Ordinal Pattern Analysis

A Strategy for Assessing Hypotheses about Individuals
  • Warren Thorngate
  • Barbara Carroll
Part of the Perspectives on Individual Differences book series (PIDF)


Our task in writing this chapter is to outline a strategy for analyzing data that we believe to be better suited to most psychological research than the most widely used statistical techniques (e.g., t, F, and chi square tests, product moment correlation, regression, covariance, discriminant, and factor analyses). We call the strategy Ordinal Pattern Analysis (OPA), and derive it from a small set of first principles that deviate somewhat from those on which most classical statistical models are based. First, we assume that the goal of statistical practice is to aid in detecting and analyzing patterns in data rather than to aid in making decisions about populations given samples of data. Second, we assume that a statistic must be useful in analyzing data generated by individual subjects as well as data based on aggregations of subjects. Third, we assume that most predictions and observations in psychological research possess no more than ordinal scale properties, and that statistics employed to assess the fit between predictions and observations must be derived on the basis of this constraint.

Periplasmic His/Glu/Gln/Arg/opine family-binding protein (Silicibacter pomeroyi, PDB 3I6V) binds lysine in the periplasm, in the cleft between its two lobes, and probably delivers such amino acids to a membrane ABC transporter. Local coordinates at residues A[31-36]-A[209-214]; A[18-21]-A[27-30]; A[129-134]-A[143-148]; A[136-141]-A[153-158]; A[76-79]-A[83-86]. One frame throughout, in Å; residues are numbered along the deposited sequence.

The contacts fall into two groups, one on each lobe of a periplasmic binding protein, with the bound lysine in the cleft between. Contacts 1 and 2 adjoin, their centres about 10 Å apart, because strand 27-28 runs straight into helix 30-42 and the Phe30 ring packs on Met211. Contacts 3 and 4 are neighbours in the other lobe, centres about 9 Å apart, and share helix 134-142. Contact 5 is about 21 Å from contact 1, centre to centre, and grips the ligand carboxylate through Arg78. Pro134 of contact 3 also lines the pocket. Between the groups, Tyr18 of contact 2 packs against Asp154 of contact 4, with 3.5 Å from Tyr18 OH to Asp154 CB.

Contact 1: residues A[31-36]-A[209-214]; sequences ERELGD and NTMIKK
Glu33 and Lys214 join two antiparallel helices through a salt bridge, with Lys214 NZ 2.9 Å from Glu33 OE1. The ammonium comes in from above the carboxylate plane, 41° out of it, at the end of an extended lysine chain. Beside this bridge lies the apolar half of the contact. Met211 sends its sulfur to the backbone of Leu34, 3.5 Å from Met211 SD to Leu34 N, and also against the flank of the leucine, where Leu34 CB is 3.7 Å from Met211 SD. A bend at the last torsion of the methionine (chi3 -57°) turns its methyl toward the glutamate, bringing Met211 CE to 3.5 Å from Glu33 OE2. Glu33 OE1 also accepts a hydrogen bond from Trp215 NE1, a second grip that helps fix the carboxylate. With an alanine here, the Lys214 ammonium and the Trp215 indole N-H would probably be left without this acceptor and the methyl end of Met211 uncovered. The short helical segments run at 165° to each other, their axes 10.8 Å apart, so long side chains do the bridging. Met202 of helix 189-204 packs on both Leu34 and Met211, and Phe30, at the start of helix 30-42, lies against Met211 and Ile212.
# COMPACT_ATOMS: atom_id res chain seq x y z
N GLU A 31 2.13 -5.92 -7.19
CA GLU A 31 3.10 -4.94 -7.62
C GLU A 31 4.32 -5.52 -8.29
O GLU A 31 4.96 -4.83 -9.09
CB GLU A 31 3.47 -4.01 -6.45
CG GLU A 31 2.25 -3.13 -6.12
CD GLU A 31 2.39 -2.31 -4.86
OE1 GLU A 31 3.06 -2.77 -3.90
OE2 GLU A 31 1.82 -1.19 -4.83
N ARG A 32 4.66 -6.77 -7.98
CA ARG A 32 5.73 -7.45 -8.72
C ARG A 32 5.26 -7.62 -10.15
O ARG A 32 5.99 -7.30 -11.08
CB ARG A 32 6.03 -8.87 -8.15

Test Score Psychological Research Federal Election Ordinal Pattern Unique Prediction 
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Copyright information

© Springer Science+Business Media New York 1986

Authors and Affiliations

  • Warren Thorngate
    • 1
  • Barbara Carroll
    • 1
  1. 1.Department of PsychologyCarleton UniversityOttawaCanada

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